A historical series by USFWS fisheries biologist Dan Magneson

Here’s a really sad story. 

At up to 40 feet in length, the basking shark is the 2nd largest living fish on earth after the whale shark, and is a gentle, slow-moving shark that filter-feeds on plankton.  Therefore, they have only miniscule, poorly-developed teeth. 

Basking sharks hold their mouths open like a butterfly net and can strain half a million gallons of water per hour.

They are found in all the world’s oceans close to the continental shelf, following plankton concentrations and therefore are readily visible at the surface.

Basking sharks were formerly commercially-valuable not only for human food and animal food , but also for a liver that comprises up to 25% of their body weight, and from which you can manufacture a smokeless lamp oil, an excellent machine oil, and even use it as a cosmetic base for lipstick.  Their fins are highly-prized in Asia as a base for soup.  The large dermal denticles, the shark’s version of scales, point rearward on most sharks, but they point every which way on the basking shark, and the seafaring Norwegians of the past used those skins on the bottoms of their boots to make them slip-resistant.

Sharks like the great white will actively evade approaching boats, but basking sharks are very tolerant of nearby boat traffic and curious about divers and make great candidates for ecotourism.

But that tolerance has also been their downfall and makes them vulnerable to those bent on doing them harm. 

The waters off British Columbia were once loaded with basking sharks but they were judged a nuisance who could potentially entangle themselves in gillnets.

So a war was basically declared on them in 1945 and a patrol boat named the Comox Post was outfitted with a huge blade that could lowered on a cable down a track along the bow so it was just below the water line, and upon ramming the blade into a basking shark, they would be more or less cut in two.  The Comox Post sometimes killed up to 18 basking sharks a day and in the Barkley Sound area alone, chalked up 413 kills over a 14 year period.

The Comox Post was featured in the November 1956 issue of Popular Mechanics magazine.  And on the front page of the June 22, 1955 edition of the Victoria Times, it featured a drawing of a basking shark with the caption:  “This is a basking shark, basking and leering.  But the smirk will soon be wiped off its ugly face by the fisheries department, which is cutting numerous sharks down to size.”

And the public was also encouraged to ram, harpoon and shoot them.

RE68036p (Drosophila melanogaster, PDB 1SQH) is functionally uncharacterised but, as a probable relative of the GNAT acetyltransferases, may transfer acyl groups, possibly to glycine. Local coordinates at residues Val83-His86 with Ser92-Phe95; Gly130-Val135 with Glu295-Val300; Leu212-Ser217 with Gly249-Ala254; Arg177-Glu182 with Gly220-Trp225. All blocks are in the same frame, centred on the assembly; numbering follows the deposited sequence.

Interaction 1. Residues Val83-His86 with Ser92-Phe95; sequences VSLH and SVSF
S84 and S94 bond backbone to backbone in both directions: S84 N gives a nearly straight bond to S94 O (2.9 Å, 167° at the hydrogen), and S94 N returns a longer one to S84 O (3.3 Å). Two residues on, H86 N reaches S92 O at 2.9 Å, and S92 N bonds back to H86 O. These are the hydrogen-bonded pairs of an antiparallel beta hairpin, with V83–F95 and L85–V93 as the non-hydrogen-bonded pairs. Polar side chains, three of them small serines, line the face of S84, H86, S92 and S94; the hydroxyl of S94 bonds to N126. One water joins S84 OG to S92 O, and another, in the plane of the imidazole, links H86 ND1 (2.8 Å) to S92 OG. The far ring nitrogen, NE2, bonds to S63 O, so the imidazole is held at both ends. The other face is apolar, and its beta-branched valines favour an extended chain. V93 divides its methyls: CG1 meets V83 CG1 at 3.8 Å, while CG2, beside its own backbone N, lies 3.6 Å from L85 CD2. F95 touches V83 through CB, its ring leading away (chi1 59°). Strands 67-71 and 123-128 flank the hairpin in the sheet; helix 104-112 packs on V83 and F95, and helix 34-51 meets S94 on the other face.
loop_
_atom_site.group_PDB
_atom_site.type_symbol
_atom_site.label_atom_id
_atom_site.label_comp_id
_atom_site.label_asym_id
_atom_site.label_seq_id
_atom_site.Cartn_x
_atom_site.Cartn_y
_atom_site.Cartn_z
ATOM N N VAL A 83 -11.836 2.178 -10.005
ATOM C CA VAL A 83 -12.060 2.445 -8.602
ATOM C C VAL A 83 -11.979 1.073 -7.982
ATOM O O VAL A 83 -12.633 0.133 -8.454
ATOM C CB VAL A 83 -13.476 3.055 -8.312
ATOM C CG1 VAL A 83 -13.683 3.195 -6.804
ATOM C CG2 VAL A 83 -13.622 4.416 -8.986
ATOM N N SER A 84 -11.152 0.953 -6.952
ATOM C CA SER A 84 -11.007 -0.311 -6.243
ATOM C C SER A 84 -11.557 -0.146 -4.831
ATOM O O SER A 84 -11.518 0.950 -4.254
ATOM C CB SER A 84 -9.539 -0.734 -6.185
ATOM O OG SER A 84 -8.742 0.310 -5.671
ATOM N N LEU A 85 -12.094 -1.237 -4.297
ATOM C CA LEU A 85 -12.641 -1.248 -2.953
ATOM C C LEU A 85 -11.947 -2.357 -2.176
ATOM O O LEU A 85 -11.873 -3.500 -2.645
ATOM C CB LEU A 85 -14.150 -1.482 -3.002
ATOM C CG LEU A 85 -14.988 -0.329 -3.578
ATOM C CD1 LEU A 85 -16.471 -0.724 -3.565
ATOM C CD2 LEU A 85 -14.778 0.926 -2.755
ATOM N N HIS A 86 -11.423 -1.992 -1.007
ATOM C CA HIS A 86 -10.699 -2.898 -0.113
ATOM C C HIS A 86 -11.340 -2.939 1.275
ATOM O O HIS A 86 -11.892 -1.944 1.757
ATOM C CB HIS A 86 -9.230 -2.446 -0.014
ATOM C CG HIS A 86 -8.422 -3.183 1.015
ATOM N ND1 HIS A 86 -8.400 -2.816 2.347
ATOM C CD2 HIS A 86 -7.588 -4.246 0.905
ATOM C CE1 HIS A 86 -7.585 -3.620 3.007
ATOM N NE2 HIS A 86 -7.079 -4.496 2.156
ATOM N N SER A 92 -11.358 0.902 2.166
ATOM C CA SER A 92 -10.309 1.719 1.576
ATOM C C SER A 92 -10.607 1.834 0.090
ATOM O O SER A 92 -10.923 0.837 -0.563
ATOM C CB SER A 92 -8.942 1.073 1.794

The war was basically over by 1970, and today times have really changed: the Department of Fisheries and Oceans and the general public themselves would like to have the basking sharks be back again, but there have been only 6 confirmed sightings between 1996 and 2008.

And worldwide, their populations have fallen 80% since the 1950’s.

No fish talk would be complete without mention of fishdom’s super predator, the great white shark.  Everybody talks about how hokey and phony “JAWS” was, how sharks are not that diabolical, but all this is missing the point.  “JAWS” was a thriller, not a documentary.  It was historic in that it introduced the concept of the summer blockbuster to Hollywood and the movie-going public.  Before the phenomenal success of “JAWS,” the summer had always been a slow and sleepy movie season.  For those of you that do remember the movie, the television reporter on the beach was Peter Benchley himself, the author of the story.

This is a more realistic size comparison between a human and a great white shark, but they still dwarf us in size; the very biggest of the great whites are probably on the order of 21 feet in length and close to 3 3/4 tons in weight.  When people see a great white in real life, what strikes many of them – besides teeth the size of a shot glass – is just how heavily-built they really are.  There was an 18-foot tiger shark caught that weighed 1,780 pounds; by contrast, an 18-foot great white would easily weigh over twice as much.  I saw one record of a great white that measured a little over 17 feet long and was 13 feet around; it took a big bulldozer to pull it out of water.  No scale in the area could have weighed it, but it was estimated at 4,500 lbs.  So while a tiger shark can also achieve a great length, they are shaped more like a sausage while the white shark is shaped more like a football.

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Goslings, not Ryan, but nēnē - have moved in to James Campbell National Wildlife Refuge on Oahu in Hawaii! This is the first time nēnē have been spotted on the island since the 1700s. 
The pair of the endangered Hawaiian geese have nested and successfully hatched three goslings on the refuge near Kahuku, Oahu. It is possible more birds will arrive on Oahu in the future, particularly in places that provide safe and protected habitat like national wildlife refuges. The nēnē were first observed on Oahu around January 9, 2014. 

The Hawaiian goose or nēnē was driven to near extinction in the early 1950s . Approximately 30 birds where left in the world – all on Hawaii Island. However, Hawaii’s state bird is on the comeback with statewide totals estimated between 2,450 and 2,550 birds on the islands of Hawaii, Maui, Molokai, Kauai and, now, Oahu. Nēnē population increases and recovery are due to cooperative management by federal and state agencies, including the Service, Hawaii Division of Forestry and Wildlife, National Park Service and San Diego Zoological Park.